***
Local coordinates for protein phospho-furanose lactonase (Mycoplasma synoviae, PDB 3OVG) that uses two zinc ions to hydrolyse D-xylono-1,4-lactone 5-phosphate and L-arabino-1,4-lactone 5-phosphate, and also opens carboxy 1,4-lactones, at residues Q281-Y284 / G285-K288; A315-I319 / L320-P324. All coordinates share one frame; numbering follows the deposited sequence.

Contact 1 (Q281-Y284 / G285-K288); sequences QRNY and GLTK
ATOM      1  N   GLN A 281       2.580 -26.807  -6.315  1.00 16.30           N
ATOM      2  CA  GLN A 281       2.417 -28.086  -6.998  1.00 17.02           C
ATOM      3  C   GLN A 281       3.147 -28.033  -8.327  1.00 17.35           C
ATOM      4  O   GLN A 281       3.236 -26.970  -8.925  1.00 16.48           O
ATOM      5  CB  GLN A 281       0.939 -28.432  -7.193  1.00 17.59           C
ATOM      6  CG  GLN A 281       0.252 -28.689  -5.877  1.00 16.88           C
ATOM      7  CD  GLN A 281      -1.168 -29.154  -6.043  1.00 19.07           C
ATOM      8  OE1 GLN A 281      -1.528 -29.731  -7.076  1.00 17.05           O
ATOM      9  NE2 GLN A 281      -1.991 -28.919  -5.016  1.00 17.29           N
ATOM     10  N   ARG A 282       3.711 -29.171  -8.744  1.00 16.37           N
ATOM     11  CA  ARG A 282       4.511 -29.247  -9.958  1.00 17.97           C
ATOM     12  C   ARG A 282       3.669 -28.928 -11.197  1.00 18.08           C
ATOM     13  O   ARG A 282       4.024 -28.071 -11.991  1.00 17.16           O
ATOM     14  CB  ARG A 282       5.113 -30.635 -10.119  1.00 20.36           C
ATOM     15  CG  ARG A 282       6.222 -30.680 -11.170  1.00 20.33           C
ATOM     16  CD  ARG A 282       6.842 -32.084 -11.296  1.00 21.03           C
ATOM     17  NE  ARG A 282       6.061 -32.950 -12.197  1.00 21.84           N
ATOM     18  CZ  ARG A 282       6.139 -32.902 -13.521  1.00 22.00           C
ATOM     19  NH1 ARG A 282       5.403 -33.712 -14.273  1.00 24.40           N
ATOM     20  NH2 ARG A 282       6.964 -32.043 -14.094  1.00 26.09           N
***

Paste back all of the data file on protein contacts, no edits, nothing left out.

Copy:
Local coordinates for protein phospho-furanose lactonase (Mycoplasma synoviae, PDB 3OVG) that uses two zinc ions to hydrolyse D-xylono-1,4-lactone 5-phosphate and L-arabino-1,4-lactone 5-phosphate, and also opens carboxy 1,4-lactones, at residues Q281-Y284 / G285-K288; A315-I319 / L320-P324. All coordinates share one frame; numbering follows the deposited sequence.

Contact 1 (Q281-Y284 / G285-K288); sequences QRNY and GLTK
ATOM      1  N   GLN A 281       2.580 -26.807  -6.315  1.00 16.30           N
ATOM      2  CA  GLN A 281       2.417 -28.086  -6.998  1.00 17.02           C
ATOM      3  C   GLN A 281       3.147 -28.033  -8.327  1.00 17.35           C
ATOM      4  O   GLN A 281       3.236 -26.970  -8.925  1.00 16.48           O
ATOM      5  CB  GLN A 281       0.939 -28.432  -7.193  1.00 17.59           C
ATOM      6  CG  GLN A 281       0.252 -28.689  -5.877  1.00 16.88           C
ATOM      7  CD  GLN A 281      -1.168 -29.154  -6.043  1.00 19.07           C
ATOM      8  OE1 GLN A 281      -1.528 -29.731  -7.076  1.00 17.05           O
ATOM      9  NE2 GLN A 281      -1.991 -28.919  -5.016  1.00 17.29           N
ATOM     10  N   ARG A 282       3.711 -29.171  -8.744  1.00 16.37           N
ATOM     11  CA  ARG A 282       4.511 -29.247  -9.958  1.00 17.97           C
ATOM     12  C   ARG A 282       3.669 -28.928 -11.197  1.00 18.08           C
ATOM     13  O   ARG A 282       4.024 -28.071 -11.991  1.00 17.16           O
ATOM     14  CB  ARG A 282       5.113 -30.635 -10.119  1.00 20.36           C
ATOM     15  CG  ARG A 282       6.222 -30.680 -11.170  1.00 20.33           C
ATOM     16  CD  ARG A 282       6.842 -32.084 -11.296  1.00 21.03           C
ATOM     17  NE  ARG A 282       6.061 -32.950 -12.197  1.00 21.84           N
ATOM     18  CZ  ARG A 282       6.139 -32.902 -13.521  1.00 22.00           C
ATOM     19  NH1 ARG A 282       5.403 -33.712 -14.273  1.00 24.40           N
ATOM     20  NH2 ARG A 282       6.964 -32.043 -14.094  1.00 26.09           N